Classification in Networked Data: A Toolkit and a Univariate Case Study
Sofus A. Macskassy, Foster Provost; 8(34):935−983, 2007.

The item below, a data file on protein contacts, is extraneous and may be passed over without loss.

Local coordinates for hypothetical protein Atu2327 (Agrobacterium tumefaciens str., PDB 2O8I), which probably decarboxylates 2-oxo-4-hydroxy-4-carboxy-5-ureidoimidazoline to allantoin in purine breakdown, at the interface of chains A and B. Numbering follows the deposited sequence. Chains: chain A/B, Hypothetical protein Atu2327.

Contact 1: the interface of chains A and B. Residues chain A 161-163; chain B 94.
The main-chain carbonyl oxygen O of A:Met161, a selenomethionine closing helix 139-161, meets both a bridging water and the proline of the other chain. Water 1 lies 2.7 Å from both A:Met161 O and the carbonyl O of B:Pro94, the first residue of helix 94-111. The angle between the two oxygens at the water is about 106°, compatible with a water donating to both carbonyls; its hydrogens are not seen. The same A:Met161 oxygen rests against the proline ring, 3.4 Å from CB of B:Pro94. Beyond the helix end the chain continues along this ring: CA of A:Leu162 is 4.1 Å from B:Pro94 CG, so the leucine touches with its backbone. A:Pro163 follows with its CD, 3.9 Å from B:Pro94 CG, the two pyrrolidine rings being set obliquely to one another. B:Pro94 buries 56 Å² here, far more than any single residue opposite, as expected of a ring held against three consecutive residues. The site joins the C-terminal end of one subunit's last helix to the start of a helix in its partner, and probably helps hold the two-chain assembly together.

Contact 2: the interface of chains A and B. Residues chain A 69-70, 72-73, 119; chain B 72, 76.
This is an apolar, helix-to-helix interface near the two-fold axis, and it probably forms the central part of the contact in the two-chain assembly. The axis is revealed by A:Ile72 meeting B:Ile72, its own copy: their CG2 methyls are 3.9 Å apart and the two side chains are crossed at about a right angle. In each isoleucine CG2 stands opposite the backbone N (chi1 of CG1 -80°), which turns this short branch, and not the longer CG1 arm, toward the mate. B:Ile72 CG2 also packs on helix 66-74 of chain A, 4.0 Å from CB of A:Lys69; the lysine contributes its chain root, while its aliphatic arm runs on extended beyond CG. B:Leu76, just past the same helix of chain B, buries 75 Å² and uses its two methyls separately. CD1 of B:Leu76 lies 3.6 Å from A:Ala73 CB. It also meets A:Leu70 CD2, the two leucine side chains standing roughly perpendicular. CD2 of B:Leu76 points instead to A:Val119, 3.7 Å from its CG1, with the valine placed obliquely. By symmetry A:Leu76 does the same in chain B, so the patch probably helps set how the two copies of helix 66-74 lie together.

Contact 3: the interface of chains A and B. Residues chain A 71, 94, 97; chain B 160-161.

This paper is about classifying entities that are interlinked with entities for which the class is known. After surveying prior work, we present NetKit, a modular toolkit for classification in networked data, and a case-study of its application to networked data used in prior machine learning research. NetKit is based on a node-centric framework in which classifiers comprise a local classifier, a relational classifier, and a collective inference procedure. Various existing node-centric relational learning algorithms can be instantiated with appropriate choices for these components, and new combinations of components realize new algorithms. The case study focuses on univariate network classification, for which the only information used is the structure of class linkage in the network (i.e., only links and some class labels). To our knowledge, no work previously has evaluated systematically the power of class-linkage alone for classification in machine learning benchmark data sets. The results demonstrate that very simple network-classification models perform quite well---well enough that they should be used regularly as baseline classifiers for studies of learning with networked data. The simplest method (which performs remarkably well) highlights the close correspondence between several existing methods introduced for different purposes---that is, Gaussian-field classifiers, Hopfield networks, and relational-neighbor classifiers. The case study also shows that there are two sets of techniques that are preferable in different situations, namely when few versus many labels are known initially. We also demonstrate that link selection plays an important role similar to traditional feature selection.
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